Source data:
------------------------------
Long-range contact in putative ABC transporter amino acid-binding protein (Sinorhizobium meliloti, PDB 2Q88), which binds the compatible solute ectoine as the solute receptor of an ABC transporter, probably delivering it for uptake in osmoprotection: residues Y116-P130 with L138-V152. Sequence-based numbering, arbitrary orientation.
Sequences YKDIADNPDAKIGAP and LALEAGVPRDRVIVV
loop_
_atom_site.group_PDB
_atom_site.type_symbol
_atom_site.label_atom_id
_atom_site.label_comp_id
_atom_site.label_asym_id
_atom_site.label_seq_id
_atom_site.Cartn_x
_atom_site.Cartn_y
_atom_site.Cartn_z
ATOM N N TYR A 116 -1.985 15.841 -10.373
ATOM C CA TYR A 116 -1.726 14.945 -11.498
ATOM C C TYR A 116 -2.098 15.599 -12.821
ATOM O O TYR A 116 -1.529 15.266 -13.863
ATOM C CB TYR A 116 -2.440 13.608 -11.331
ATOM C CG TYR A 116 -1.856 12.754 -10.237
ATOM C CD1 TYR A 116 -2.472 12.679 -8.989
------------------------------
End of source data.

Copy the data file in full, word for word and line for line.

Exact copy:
Long-range contact in putative ABC transporter amino acid-binding protein (Sinorhizobium meliloti, PDB 2Q88), which binds the compatible solute ectoine as the solute receptor of an ABC transporter, probably delivering it for uptake in osmoprotection: residues Y116-P130 with L138-V152. Sequence-based numbering, arbitrary orientation.
Sequences YKDIADNPDAKIGAP and LALEAGVPRDRVIVV
loop_
_atom_site.group_PDB
_atom_site.type_symbol
_atom_site.label_atom_id
_atom_site.label_comp_id
_atom_site.label_asym_id
_atom_site.label_seq_id
_atom_site.Cartn_x
_atom_site.Cartn_y
_atom_site.Cartn_z
ATOM N N TYR A 116 -1.985 15.841 -10.373
ATOM C CA TYR A 116 -1.726 14.945 -11.498
ATOM C C TYR A 116 -2.098 15.599 -12.821
ATOM O O TYR A 116 -1.529 15.266 -13.863
ATOM C CB TYR A 116 -2.440 13.608 -11.331
ATOM C CG TYR A 116 -1.856 12.754 -10.237
ATOM C CD1 TYR A 116 -2.472 12.679 -8.989